Ford vows to replace sex-ed, math curricula if elected
Published Tuesday, May 8, 2018 1:10PM EDT
Ontario PC Leader Doug Ford speaks to reporters at a news conference on May 8, 2018.
Doug Ford vowed Tuesday to scrap and replace Ontario's sex-ed curriculum and Discovery Math program if he wins the election, saying the province's Liberal premier has turned schools into "social laboratories."
The Progressive Conservative leader announced three education promises ahead of Wednesday's official start to the provincial election campaign, including tying post-secondary funding to free speech.
He did not provide details of how that process would work, but said universities are supposed to be a place where people exchange ideas and have respectful and responsible debates, but too many schools are putting limits on that.
The sex-ed curriculum sparked controversy, particularly among social conservatives, when the Liberal government introduced it in 2015. It was the first time the curriculum had been updated since 1998 and included warnings about online bullying and sexting, but protesters zeroed in on discussions of same-sex marriage, masturbation and gender identity.
"For too long the Liberals have ignored Ontario parents," Ford said Tuesday. "They have introduced the sex curriculum based on ideology -- a curriculum that teaches sensitive topics starting at an early age."
Ford said in a news release that under Premier Kathleen Wynne "our schools have been turned into social laboratories and our kids into test subjects for whatever special interests and so-called experts that have captured Kathleen Wynne's ear."
He wouldn't say at a news conference Tuesday what parts of the sex-ed curriculum he takes issue with, only that parents were not consulted enough.
Ford dropped an anti-sex-ed advocate as a candidate over the weekend after homophobic statements she made were brought to light by the governing Liberals. Tanya Granic Allen had also run for the party leadership and threw her base of social conservative support to Ford.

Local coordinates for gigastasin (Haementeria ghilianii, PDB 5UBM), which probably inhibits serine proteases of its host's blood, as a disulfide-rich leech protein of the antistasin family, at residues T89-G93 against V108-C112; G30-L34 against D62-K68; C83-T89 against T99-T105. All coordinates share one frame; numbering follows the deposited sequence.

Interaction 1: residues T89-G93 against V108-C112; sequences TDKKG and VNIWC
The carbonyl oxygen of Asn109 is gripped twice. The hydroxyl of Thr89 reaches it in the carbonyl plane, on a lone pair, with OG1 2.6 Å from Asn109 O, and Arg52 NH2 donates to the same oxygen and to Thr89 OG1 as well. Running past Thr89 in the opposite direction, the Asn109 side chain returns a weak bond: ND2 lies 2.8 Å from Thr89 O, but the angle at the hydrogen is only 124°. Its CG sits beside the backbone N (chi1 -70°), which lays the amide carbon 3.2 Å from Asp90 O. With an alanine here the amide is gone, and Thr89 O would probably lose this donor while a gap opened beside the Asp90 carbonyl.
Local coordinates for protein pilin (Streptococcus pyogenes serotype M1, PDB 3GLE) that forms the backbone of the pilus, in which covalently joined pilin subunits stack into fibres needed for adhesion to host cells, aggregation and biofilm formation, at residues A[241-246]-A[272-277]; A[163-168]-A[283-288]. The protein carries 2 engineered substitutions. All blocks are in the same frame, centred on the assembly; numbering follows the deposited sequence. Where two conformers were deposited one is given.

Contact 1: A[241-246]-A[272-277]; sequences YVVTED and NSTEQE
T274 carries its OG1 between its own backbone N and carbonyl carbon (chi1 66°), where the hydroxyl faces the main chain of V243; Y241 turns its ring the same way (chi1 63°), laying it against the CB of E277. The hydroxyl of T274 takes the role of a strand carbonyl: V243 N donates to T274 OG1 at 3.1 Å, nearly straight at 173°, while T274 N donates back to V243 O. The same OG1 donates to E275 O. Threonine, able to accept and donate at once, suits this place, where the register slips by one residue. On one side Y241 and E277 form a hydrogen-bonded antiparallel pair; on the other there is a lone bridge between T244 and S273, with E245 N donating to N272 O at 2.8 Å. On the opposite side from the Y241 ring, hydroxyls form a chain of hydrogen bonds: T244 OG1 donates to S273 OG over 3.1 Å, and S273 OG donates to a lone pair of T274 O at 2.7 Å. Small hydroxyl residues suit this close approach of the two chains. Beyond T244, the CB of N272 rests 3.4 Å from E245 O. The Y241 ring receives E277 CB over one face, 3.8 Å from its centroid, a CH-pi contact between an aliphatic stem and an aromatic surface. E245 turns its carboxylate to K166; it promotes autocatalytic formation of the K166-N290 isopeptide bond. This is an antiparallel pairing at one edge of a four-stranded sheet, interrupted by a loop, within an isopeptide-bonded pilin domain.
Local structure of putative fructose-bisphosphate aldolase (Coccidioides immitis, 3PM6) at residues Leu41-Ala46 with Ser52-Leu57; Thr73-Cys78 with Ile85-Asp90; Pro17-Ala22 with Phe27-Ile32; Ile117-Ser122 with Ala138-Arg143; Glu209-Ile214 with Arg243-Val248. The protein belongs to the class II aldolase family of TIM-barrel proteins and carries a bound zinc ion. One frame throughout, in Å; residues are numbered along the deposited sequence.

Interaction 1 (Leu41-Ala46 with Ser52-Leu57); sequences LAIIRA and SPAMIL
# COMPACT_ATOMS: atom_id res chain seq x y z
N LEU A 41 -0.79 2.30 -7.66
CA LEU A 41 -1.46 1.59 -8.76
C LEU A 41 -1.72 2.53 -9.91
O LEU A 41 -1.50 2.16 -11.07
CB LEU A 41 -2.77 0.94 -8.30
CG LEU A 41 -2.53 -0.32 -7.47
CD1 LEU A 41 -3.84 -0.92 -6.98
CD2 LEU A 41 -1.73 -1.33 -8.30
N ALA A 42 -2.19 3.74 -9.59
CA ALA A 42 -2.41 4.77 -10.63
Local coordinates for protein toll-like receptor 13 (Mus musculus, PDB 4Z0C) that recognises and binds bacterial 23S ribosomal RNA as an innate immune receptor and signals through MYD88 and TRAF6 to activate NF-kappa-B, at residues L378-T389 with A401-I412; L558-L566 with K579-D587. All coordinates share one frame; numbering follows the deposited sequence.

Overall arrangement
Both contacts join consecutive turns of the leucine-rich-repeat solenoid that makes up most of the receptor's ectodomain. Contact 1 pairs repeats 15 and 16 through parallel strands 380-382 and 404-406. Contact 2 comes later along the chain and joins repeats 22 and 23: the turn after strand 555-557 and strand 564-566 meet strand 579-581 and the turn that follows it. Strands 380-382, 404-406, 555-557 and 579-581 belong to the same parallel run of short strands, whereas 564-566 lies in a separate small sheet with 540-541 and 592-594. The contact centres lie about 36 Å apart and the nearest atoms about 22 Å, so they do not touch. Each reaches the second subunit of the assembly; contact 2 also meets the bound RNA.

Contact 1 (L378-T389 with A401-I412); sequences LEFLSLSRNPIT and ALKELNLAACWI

Granic Allen called her removal a "betrayal" of social conservatives, and she said she hoped that Ford would at least promise to repeal and replace the sex-ed curriculum.
NDP Leader Andrea Horwath criticized Ford's pledge on sex-ed, saying the old curriculum the Tory leader is vowing to bring back was the same one in place when her now 25-year-old son was in school.
"There's no doubt that curriculum needed to be upgraded, New Democrats supported that," she said. "I think Mr. Ford may be considering dragging our province backwards on this front and on many other fronts."
Ford also said that with half of Ontario's Grade 6 students not meeting a provincial math standard, schools need to get back to the basics.
"Kids used to learn math by doing things like memorizing a multiplication table and it worked," Ford said. "Instead, our kids are left with experimental discovery math. That hardly teaches math at all. Instead, everyone gets a participation ribbon and our kids are left to fend for themselves."
In April 2016, Ontario announced a three-year, $60-million math strategy that puts an average of 60 minutes per day of "protected math learning time" in the curriculum for students between Grade 1 and Grade 8.
The following year, only half of students in Grade 6, and 62 per cent of those in Grade 3 met the provincial standard in math. The dismal results prompted Premier Kathleen Wynne to announce the province would look at overhauling its math education program.